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North Korea has apparently restarted its Yongbyon nuclear reactor, IAEA says, citing satellite imagery

North Korea has apparently restarted its Yongbyon nuclear reactor, IAEA says, citing satellite imagery
North Korea appears to have restarted its plutonium-producing nuclear reactor at Yongbyon after an almost three-year pause, the UN’s nuclear watchdog said in its annual report on the country.

Monitoring of the site through satellite imagery showed indications that the five-megawatt reactor was put back in operation as of early July after apparently being idle since December 2018, the International Atomic Energy Agency (IAEA) said in its report. The agency noted that, since last month, there have been discharges of cooling water “consistent with the operation of the reactor.”

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The UN nuclear watchdog pointed out, however, that it “cannot confirm either the operational status” of the facilities listed in the report, or the “nature and purpose of activities conducted therein.” The IAEA heavily relies on satellite imagery and so-called “open source information” in its reporting on the reclusive nation. The agency’s inspectors were expelled by Pyongyang in 2009. 

The continuation of the country’s nuclear program would be a “clear violation” of UN Security Council resolutions, the IAEA said. “The DPRK’s nuclear activities continue to be a cause for serious concern,” the agency added. “Furthermore, the new indications of the operation of the... reactor and the radiochemical laboratory are deeply troubling.”

A steam plant that serves the radiochemical laboratory operated for about five months earlier this year, ending in early July, the IAEA claimed. That timeframe, the agency argued, suggests that reprocessing work to separate plutonium from spent reactor fuel may have been done, rather than the shorter stint that would be needed for maintenance work or waste treatment. Uranium mining work also appears to be active, it said.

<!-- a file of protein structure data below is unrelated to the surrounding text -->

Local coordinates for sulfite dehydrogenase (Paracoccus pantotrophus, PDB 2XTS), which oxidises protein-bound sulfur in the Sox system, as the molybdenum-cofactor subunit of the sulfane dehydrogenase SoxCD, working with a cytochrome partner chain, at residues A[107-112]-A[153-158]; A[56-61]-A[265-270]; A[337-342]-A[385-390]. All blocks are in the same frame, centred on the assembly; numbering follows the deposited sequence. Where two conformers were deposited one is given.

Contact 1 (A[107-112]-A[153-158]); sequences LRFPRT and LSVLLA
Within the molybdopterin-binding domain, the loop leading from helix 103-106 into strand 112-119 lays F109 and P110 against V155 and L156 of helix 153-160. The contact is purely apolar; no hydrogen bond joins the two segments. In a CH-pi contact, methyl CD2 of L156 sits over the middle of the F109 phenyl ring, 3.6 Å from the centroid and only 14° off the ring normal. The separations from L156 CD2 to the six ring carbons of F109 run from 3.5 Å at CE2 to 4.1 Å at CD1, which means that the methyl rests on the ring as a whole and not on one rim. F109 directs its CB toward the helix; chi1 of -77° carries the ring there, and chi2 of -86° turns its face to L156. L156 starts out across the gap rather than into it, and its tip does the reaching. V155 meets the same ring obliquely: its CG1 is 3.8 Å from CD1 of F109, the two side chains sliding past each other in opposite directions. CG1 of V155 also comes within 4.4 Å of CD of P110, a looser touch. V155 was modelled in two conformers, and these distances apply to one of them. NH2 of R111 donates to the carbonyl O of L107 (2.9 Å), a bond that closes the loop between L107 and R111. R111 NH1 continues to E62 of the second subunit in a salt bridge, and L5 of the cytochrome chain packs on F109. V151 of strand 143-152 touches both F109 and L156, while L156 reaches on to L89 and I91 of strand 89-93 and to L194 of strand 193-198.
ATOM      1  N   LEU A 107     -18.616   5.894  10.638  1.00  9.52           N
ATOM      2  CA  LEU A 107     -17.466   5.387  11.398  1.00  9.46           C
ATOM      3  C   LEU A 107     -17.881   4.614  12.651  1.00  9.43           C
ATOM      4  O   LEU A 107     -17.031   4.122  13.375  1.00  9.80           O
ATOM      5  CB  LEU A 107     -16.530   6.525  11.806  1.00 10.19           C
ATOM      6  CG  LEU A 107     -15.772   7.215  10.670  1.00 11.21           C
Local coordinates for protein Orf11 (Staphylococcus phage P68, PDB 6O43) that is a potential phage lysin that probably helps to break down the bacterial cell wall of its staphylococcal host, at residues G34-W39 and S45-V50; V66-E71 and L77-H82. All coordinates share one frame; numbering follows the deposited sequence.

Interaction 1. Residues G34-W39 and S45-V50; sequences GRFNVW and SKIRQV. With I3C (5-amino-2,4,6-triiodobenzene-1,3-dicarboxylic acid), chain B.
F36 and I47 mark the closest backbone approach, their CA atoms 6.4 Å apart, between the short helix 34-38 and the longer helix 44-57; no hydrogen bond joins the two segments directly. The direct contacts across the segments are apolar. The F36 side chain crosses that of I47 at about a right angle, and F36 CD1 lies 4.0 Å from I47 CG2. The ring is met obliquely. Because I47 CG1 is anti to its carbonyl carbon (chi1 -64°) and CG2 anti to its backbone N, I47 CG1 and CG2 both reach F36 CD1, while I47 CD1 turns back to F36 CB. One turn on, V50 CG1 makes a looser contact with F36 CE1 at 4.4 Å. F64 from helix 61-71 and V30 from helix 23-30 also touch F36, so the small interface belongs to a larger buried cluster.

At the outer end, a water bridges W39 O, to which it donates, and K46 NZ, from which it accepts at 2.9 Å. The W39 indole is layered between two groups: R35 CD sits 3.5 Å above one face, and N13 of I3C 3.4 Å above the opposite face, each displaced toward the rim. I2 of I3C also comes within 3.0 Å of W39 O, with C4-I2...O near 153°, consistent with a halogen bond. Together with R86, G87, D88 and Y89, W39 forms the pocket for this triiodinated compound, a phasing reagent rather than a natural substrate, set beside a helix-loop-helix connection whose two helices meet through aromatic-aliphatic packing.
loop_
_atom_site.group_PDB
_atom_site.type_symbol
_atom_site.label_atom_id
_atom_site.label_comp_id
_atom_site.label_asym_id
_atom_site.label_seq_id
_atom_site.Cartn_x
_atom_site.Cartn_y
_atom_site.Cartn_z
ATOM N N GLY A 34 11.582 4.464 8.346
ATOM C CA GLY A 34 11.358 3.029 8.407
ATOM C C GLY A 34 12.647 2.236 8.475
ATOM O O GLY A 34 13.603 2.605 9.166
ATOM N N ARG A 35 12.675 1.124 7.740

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North Korea has repeatedly threatened to resume testing of nuclear weapons and long-range missiles after suspending the program ahead of de-nuclearization talks with then-president Donald Trump in 2018. However, the historic US-North Korea summit in Singapore in June 2018 and a further one in February 2019 in Hanoi did little to advance the de-nuclearization cause. The negotiations have stalled after Washington demanded that Pyongyang dismantle its nuclear program before granting even partial relief of its crippling sanctions. Ties have not improved under US President Joe Biden. While the US declared that it is ready to “consider some form of diplomacy” with North Korea, with the US special envoy saying he is prepared to meet North Korean officials “anywhere, anytime,” Pyongyang indicated that it has no interest in resuming the nuclear talks unless Washington changes its “hostile policy” towards the country.  

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